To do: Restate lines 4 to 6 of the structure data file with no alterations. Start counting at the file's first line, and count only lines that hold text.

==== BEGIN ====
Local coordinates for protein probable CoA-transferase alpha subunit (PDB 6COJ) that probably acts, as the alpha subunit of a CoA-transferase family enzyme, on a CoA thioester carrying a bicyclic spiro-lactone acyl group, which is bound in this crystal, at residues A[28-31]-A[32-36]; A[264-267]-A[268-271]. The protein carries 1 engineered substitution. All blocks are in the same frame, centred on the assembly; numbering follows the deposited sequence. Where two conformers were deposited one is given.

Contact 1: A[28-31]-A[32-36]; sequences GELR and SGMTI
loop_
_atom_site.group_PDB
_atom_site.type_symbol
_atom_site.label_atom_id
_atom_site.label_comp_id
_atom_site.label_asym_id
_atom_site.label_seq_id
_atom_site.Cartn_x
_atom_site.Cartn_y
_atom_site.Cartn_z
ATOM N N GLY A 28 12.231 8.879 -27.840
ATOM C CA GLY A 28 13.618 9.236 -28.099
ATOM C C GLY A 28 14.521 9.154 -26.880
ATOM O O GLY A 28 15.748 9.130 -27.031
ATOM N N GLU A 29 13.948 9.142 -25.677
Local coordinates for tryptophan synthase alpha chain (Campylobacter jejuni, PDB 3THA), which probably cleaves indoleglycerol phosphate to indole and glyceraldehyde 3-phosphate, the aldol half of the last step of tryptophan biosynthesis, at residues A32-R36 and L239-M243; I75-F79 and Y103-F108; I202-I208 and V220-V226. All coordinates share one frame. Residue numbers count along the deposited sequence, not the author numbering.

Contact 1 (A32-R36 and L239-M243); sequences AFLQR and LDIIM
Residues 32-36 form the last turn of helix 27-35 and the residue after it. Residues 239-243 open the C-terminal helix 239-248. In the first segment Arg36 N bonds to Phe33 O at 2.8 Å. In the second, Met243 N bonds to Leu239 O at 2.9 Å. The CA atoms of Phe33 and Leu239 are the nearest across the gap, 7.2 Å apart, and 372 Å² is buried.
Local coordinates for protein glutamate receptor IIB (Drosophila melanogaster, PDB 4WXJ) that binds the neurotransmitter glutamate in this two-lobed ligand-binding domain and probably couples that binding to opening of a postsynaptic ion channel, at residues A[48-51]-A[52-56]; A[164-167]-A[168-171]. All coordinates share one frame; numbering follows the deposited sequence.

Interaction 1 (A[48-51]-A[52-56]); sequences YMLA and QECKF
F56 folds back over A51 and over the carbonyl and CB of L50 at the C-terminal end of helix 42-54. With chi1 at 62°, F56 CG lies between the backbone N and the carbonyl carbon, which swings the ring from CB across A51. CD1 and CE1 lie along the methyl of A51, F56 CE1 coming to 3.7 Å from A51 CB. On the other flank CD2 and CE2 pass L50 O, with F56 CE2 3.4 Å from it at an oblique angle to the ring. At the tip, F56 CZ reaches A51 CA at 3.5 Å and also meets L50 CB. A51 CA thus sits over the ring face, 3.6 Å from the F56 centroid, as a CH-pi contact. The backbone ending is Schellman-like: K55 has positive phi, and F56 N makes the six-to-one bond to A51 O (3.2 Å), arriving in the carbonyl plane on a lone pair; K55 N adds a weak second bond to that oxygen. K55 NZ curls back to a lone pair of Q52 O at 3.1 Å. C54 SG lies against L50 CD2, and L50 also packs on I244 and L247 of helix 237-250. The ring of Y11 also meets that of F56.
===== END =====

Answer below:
_atom_site.group_PDB
_atom_site.type_symbol
_atom_site.label_atom_id